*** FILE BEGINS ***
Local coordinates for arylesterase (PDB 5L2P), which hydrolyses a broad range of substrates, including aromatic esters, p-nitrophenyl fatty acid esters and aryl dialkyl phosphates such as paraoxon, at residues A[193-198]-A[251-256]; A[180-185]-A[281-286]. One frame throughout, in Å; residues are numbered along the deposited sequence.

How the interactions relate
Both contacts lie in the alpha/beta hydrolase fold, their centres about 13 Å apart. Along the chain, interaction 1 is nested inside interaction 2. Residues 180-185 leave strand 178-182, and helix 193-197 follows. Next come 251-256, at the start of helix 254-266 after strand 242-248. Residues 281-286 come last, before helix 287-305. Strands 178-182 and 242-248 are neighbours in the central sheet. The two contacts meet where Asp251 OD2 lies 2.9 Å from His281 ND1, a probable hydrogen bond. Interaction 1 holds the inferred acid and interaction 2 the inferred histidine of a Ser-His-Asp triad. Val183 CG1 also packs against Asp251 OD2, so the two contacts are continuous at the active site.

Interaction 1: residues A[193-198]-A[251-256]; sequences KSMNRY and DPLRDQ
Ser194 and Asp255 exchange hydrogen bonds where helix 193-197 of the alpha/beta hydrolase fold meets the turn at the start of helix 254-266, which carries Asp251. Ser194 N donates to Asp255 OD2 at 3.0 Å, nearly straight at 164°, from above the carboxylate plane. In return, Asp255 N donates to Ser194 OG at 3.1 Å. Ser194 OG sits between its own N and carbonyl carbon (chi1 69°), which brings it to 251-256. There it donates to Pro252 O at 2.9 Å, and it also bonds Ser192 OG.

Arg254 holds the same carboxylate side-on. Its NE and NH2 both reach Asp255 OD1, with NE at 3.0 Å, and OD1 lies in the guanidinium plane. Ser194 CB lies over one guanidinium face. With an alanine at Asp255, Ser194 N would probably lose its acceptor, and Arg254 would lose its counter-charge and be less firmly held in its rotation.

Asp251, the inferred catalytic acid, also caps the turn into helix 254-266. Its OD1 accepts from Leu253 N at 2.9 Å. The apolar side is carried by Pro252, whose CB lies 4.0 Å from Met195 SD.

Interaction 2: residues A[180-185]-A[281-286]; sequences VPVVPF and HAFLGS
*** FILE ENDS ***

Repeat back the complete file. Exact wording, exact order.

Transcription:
Local coordinates for arylesterase (PDB 5L2P), which hydrolyses a broad range of substrates, including aromatic esters, p-nitrophenyl fatty acid esters and aryl dialkyl phosphates such as paraoxon, at residues A[193-198]-A[251-256]; A[180-185]-A[281-286]. One frame throughout, in Å; residues are numbered along the deposited sequence.

How the interactions relate
Both contacts lie in the alpha/beta hydrolase fold, their centres about 13 Å apart. Along the chain, interaction 1 is nested inside interaction 2. Residues 180-185 leave strand 178-182, and helix 193-197 follows. Next come 251-256, at the start of helix 254-266 after strand 242-248. Residues 281-286 come last, before helix 287-305. Strands 178-182 and 242-248 are neighbours in the central sheet. The two contacts meet where Asp251 OD2 lies 2.9 Å from His281 ND1, a probable hydrogen bond. Interaction 1 holds the inferred acid and interaction 2 the inferred histidine of a Ser-His-Asp triad. Val183 CG1 also packs against Asp251 OD2, so the two contacts are continuous at the active site.

Interaction 1: residues A[193-198]-A[251-256]; sequences KSMNRY and DPLRDQ
Ser194 and Asp255 exchange hydrogen bonds where helix 193-197 of the alpha/beta hydrolase fold meets the turn at the start of helix 254-266, which carries Asp251. Ser194 N donates to Asp255 OD2 at 3.0 Å, nearly straight at 164°, from above the carboxylate plane. In return, Asp255 N donates to Ser194 OG at 3.1 Å. Ser194 OG sits between its own N and carbonyl carbon (chi1 69°), which brings it to 251-256. There it donates to Pro252 O at 2.9 Å, and it also bonds Ser192 OG.

Arg254 holds the same carboxylate side-on. Its NE and NH2 both reach Asp255 OD1, with NE at 3.0 Å, and OD1 lies in the guanidinium plane. Ser194 CB lies over one guanidinium face. With an alanine at Asp255, Ser194 N would probably lose its acceptor, and Arg254 would lose its counter-charge and be less firmly held in its rotation.

Asp251, the inferred catalytic acid, also caps the turn into helix 254-266. Its OD1 accepts from Leu253 N at 2.9 Å. The apolar side is carried by Pro252, whose CB lies 4.0 Å from Met195 SD.

Interaction 2: residues A[180-185]-A[281-286]; sequences VPVVPF and HAFLGS